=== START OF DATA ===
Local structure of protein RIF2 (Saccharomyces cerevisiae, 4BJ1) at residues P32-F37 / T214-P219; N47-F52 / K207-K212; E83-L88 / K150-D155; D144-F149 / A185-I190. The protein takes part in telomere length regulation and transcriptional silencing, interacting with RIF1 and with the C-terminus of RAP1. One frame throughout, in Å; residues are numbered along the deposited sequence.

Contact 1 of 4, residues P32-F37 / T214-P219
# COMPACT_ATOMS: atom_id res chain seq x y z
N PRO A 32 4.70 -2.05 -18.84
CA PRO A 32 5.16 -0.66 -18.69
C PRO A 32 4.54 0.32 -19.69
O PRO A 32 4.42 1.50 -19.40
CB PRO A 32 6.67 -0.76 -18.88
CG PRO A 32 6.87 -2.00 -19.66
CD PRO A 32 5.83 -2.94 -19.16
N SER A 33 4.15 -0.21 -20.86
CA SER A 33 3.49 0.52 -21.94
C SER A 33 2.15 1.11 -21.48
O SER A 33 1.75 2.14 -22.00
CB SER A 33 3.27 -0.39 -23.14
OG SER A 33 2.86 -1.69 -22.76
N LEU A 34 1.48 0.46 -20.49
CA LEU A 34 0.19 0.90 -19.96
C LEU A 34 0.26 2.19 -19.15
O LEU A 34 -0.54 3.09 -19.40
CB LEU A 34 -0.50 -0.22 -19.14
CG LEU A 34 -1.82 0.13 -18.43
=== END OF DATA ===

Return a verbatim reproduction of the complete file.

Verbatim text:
Local structure of protein RIF2 (Saccharomyces cerevisiae, 4BJ1) at residues P32-F37 / T214-P219; N47-F52 / K207-K212; E83-L88 / K150-D155; D144-F149 / A185-I190. The protein takes part in telomere length regulation and transcriptional silencing, interacting with RIF1 and with the C-terminus of RAP1. One frame throughout, in Å; residues are numbered along the deposited sequence.

Contact 1 of 4, residues P32-F37 / T214-P219
# COMPACT_ATOMS: atom_id res chain seq x y z
N PRO A 32 4.70 -2.05 -18.84
CA PRO A 32 5.16 -0.66 -18.69
C PRO A 32 4.54 0.32 -19.69
O PRO A 32 4.42 1.50 -19.40
CB PRO A 32 6.67 -0.76 -18.88
CG PRO A 32 6.87 -2.00 -19.66
CD PRO A 32 5.83 -2.94 -19.16
N SER A 33 4.15 -0.21 -20.86
CA SER A 33 3.49 0.52 -21.94
C SER A 33 2.15 1.11 -21.48
O SER A 33 1.75 2.14 -22.00
CB SER A 33 3.27 -0.39 -23.14
OG SER A 33 2.86 -1.69 -22.76
N LEU A 34 1.48 0.46 -20.49
CA LEU A 34 0.19 0.90 -19.96
C LEU A 34 0.26 2.19 -19.15
O LEU A 34 -0.54 3.09 -19.40
CB LEU A 34 -0.50 -0.22 -19.14
CG LEU A 34 -1.82 0.13 -18.43